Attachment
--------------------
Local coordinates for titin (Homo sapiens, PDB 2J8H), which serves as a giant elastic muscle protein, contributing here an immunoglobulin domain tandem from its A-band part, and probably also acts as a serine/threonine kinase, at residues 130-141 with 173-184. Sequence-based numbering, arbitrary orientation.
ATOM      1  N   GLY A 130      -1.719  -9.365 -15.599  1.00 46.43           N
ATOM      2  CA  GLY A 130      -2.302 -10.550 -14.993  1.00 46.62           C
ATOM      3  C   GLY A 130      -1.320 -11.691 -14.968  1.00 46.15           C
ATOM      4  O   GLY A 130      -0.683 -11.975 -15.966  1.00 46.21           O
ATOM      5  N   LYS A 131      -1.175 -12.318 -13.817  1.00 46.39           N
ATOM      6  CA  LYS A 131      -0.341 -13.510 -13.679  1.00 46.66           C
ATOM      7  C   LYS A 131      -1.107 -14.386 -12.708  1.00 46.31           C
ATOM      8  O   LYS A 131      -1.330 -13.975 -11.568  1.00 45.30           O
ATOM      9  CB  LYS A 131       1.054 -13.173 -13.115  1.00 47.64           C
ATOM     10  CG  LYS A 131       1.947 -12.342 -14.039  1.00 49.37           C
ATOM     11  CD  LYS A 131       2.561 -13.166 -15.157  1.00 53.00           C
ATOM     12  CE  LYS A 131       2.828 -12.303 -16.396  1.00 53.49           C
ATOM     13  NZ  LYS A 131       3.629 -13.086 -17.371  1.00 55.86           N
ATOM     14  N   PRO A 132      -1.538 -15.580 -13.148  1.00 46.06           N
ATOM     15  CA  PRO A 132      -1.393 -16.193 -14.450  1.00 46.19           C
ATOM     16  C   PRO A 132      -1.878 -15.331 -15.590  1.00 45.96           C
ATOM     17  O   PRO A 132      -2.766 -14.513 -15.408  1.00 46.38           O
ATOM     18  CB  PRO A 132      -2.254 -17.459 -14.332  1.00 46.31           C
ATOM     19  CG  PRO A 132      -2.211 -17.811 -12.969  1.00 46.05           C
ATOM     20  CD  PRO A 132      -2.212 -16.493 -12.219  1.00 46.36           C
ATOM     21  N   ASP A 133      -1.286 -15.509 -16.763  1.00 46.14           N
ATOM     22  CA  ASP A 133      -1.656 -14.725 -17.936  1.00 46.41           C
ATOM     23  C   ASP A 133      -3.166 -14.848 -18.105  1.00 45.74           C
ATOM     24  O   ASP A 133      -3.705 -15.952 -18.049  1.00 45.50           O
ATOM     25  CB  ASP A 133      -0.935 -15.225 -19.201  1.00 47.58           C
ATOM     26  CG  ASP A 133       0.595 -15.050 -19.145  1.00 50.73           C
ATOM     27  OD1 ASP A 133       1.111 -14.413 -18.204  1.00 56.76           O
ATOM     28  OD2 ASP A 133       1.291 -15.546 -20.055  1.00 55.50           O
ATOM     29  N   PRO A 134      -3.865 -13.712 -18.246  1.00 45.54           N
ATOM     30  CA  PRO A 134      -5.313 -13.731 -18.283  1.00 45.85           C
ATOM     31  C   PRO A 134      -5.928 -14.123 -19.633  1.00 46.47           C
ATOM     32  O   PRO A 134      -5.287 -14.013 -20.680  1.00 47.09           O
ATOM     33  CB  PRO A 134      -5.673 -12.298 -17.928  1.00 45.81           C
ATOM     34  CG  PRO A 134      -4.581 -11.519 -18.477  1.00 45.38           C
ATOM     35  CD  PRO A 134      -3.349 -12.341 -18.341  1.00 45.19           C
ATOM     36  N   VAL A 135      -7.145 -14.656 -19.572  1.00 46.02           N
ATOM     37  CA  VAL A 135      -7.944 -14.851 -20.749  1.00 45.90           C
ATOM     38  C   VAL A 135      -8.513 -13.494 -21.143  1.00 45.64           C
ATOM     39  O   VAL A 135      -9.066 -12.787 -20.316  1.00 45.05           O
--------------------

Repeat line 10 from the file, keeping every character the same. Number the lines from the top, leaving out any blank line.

ATOM      9  CB  LYS A 131       1.054 -13.173 -13.115  1.00 47.64           C